With 20,500 bp retail sites across the world and 550 million customers living within 20 minutes of a bp retail site, the partners see enormous opportunities for growth. bp sites offer a range of products tailored to local markets which may include hot and cold drinks, food-for-now options as well as staple groceries, fresh produce and ready meals, plus wine, beer and flowers.

  • In the UK, customers will be able to access a range of Wild Bean Café, and other branded food and products via Uber Eats – with the first 120 sites due live on the platform by the end of June.
  • In the US, the offer will be made available to bp’s network of independently owned retail locations to support the growth of their businesses. The goal is to make it easy for these partners to sign up to the Uber Eats platform and access benefits based on bp’s scale.

bp will benefit from Uber’s global brand and operations footprint, best-in-class technology for dispatching orders, and more than 4.4 million drivers and couriers on the platform worldwide.

As part of the agreement, Uber Eats and bp will work to introduce delivery options onto bp’s own app, BPme – initially planned to be available in the UK, US and Australia by the end of 2023 – powered by Uber Direct. This new offer will allow bp to directly connect its customers to delivery riders, making Uber Eats the trusted partner in fulfilling these orders. Since 2019, bp has seen a three-fold increase in users of the BPme app, with 16 million active loyalty users worldwide.

“With more than 20,500 locations around the world, bp’s reach is enormous—making them critical partners as we pursue our ambitions of helping consumers across the world get what they need delivered to their doorsteps,” said Pierre Dimitri Gore-Coty, Uber’s SVP of Global Delivery. “We are proud to support this next phase of the company’s convenience growth through this delivery partnership and look forward to deeper collaboration in the future.”

bp and Uber already work together in mobility with bp providing electric vehicle charging for Uber’s ride-hail drivers. The companies will explore other areas for future cooperation in convenience, including opportunities to utilize low carbon delivery methods to fulfill orders from bp sites.

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Supply Chain Insights

Officeworks to own and control Distribution Network.



Officeworks invests in supply chain capabilities, will own and run it’s distribution centre.

Officeworks has changed its supply chain strategy in the wake of COVID-19 issues, with a view to owning and controlling a network of distribution centres across the country.

“When I joined we had a different strategy around our supply chain,” Officeworks managing director Sarah Hunter told The Australian, referring to the company’s previous outsourcing strategy.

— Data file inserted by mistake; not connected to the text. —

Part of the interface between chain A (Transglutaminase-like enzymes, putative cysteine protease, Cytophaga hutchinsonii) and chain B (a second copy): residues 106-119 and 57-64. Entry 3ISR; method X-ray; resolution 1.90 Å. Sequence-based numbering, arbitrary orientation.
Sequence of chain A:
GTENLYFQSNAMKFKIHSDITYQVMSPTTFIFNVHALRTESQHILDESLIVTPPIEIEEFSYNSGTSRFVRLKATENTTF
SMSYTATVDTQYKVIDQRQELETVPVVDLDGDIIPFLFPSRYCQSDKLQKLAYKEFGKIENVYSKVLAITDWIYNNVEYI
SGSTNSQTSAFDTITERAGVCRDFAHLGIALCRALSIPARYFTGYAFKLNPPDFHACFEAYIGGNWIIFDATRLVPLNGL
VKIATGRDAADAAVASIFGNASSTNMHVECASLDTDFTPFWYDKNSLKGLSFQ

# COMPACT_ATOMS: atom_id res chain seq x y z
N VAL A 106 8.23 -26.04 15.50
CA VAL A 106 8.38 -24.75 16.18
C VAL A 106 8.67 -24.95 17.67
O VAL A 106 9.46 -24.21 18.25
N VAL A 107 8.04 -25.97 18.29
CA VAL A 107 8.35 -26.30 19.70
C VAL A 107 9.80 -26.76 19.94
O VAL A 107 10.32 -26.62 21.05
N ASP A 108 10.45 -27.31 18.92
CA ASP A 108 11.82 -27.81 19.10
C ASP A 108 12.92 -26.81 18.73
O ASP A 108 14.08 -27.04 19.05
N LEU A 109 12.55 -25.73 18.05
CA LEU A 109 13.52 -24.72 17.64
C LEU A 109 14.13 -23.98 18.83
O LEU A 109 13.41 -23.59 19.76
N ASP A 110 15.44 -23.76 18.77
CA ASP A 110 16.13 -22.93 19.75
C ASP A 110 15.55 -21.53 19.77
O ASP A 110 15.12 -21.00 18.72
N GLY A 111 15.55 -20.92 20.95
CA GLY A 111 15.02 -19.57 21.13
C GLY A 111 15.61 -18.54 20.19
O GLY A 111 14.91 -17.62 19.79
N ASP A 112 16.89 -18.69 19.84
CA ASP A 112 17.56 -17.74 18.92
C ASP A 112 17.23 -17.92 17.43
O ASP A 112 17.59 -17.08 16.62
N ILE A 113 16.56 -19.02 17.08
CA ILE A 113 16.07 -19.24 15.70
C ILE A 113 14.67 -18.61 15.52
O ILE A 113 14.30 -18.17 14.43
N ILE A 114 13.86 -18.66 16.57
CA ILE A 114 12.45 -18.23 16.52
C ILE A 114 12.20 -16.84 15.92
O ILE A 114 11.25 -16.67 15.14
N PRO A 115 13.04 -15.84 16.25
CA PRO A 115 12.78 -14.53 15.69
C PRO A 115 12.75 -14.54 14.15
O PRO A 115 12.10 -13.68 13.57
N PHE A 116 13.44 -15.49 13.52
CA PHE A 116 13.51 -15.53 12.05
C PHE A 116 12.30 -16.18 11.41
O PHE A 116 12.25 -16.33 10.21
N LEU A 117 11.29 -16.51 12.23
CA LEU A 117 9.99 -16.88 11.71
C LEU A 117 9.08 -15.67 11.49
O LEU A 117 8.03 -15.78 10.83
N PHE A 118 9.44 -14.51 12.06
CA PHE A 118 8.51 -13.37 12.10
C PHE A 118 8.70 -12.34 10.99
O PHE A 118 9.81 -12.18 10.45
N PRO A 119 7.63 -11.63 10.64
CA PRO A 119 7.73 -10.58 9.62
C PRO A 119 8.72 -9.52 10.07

“So we’ve worked really hard now to build our supply chain capability. We were in the process of outsourcing it, we are now in the process of building that capability.

Officeworks recently opened Australia’s first solar-powered robotic distribution centre in Derrimut, Victoria.

“We started in Victoria, and we have had approval to build, now board approval to invest, and we are building a new, similar (distribution centre) operation in Western Australia. That’s exciting,” she said.

“Looking at our capital expenditure three, four, or five years ago it’s a material step up in our investment in our supply chain.

“Most importantly for us as a business is that every team member who worked at the old facility has been completely retrained,” she said. “We have 120 team members who are now fully trained in how to work in an automated state-of-the-art environment.”

The need to control its own distribution became clear during the pandemic.

By December, Officeworks saw 46 per cent of its business come from online, including click and collect. Now it needs to move to retain this growth at a cost effective scale.

“We have created a facility that’s not only more productive, it’s going to enable our online business to grow in Victoria and into NSW at the rate that we expect our online business will grow.

“So now we have the capacity, the cost per pick is materially lower because it’s much more productive. It’s a win-win scenario for us. We’ve kept everyone employed with really great job security. We’ve scaled them up to work in the supply chain of the future.

“And on top of that, we now have the capacity for growth in Victoria that frankly we were struggling with through COVID.”

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Business Continuity

Skills shortage puts SAP projects on hold



Business demand creates double whammy on recruitment pressure

Skills-related issues have hit a quarter of SAP users, in some cases putting projects on hold, according to a survey of companies in the Americas.

Research released by the Americas’ SAP Users’ Group (ASUG) shows that 26 per cent of organisations see skills in supporting, developing, and upgrading SAP systems as their number one challenge in working with the technology.

A quarter of users loyal to the German vendor said skills problems were holding up projects.

Geoff Scott, ASUG CEO, told a webinar last week that the combination of skills shortages in businesses and their technology teams created a vicious cycle of driving the demand for new tools and technologies.

“Business functions come and say, ‘Hey, I need to have all these things done.’ And technology teams say, ‘Well, I don’t have the same skills I used to have.’ And I think it creates a major disruption inside many of our member companies,” he said.

Skills were also a major issue for SAP users looking either to migrate to or support S/4HANA, the latest version of the tech giant’s ERP software based on an in-memory database.

“We are going to feel the pinch of that skill gap. My word of caution is that as you think about moving to S/4 if you have not already, the ability for you to plan that migration may hit some turbulence related to skill gaps with your external partners. That’s something that you absolutely positively should consider,” he said.

While technology issues were the greatest concern in the research overall, broken down, only integration problems were more cited than staff turnover and maintaining knowledgeable staff.

Of those with integration problems, 28 per cent said they were causing data errors to spread, 17 per cent said they were affecting the compatibility between SAP and other applications, and 17 per cent said it meant they were unable to keep up with new technologies.

One respondent said: “Changes made in SAP and Salesforce that do not get reflected in the other system are causing data inconsistencies.”

Overall, the majority of SAP users were increasing their spending on the technology. Fifty-two per cent said they were increasing spending, up from 46 per cent last year.

However, the proportion of users saying they were cutting spending on SAP also rose from 5 per cent last year to 8 per cent in 2022. The number of organisations making the same level of investment fell, according to the ASUG research.